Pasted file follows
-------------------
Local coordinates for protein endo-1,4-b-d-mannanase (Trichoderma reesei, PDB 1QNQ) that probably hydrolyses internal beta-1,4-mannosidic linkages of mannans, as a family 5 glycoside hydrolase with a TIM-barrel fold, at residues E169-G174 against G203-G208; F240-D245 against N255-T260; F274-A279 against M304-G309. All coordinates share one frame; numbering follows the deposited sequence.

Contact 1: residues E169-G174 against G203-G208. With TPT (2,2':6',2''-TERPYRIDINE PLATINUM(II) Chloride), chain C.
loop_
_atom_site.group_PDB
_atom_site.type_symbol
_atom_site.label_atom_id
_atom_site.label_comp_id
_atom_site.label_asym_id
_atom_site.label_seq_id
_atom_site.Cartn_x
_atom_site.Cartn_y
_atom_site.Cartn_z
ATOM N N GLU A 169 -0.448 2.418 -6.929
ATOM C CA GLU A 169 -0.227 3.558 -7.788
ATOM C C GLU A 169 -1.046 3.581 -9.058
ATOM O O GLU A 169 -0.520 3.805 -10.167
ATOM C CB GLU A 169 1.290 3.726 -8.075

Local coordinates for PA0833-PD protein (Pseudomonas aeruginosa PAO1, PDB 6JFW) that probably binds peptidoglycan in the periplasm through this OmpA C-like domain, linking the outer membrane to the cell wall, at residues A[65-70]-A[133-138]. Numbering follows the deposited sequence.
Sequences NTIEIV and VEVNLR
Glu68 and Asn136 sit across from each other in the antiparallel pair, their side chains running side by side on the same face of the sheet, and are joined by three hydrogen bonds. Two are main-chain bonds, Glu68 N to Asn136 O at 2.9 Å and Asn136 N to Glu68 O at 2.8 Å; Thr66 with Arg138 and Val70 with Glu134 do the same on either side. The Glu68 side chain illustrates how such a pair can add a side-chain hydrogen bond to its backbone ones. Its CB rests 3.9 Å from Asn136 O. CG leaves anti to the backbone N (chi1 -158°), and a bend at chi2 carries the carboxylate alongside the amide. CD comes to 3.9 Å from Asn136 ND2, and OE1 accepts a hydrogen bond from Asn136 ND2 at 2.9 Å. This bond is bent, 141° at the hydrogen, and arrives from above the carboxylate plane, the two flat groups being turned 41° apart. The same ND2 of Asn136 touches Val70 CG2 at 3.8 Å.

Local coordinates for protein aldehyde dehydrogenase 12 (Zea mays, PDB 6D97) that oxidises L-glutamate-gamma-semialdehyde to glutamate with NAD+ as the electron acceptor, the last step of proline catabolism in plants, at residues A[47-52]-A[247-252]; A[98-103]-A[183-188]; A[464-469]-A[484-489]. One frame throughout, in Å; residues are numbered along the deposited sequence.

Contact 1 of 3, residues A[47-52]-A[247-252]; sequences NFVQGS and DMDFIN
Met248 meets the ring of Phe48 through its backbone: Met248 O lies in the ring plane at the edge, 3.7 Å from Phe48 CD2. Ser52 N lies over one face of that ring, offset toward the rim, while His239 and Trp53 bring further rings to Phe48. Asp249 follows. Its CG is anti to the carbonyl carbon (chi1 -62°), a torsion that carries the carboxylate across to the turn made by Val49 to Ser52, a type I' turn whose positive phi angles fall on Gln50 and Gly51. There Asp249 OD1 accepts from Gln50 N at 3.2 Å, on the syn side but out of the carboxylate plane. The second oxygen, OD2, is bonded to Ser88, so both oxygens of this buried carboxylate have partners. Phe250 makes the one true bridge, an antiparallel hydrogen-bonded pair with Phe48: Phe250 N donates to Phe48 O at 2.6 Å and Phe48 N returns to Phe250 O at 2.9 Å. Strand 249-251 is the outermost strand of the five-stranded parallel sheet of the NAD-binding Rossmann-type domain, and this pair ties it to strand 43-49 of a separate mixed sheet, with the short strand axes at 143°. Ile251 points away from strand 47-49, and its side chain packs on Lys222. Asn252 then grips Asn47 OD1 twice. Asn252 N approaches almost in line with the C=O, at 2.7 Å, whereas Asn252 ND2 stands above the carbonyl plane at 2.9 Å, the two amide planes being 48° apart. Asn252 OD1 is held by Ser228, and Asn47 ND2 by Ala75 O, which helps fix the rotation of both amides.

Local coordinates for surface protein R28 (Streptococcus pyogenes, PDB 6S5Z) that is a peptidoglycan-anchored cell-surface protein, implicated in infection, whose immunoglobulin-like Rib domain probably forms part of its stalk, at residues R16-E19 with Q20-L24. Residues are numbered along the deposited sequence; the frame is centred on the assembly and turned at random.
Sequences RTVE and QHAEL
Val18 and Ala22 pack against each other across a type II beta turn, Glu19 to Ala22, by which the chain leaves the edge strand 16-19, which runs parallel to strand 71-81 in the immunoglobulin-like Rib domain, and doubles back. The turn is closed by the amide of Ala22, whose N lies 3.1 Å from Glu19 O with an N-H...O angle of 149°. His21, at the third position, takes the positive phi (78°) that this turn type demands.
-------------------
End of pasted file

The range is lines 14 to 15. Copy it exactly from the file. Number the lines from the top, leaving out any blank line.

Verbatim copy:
ATOM C CA GLU A 169 -0.227 3.558 -7.788
ATOM C C GLU A 169 -1.046 3.581 -9.058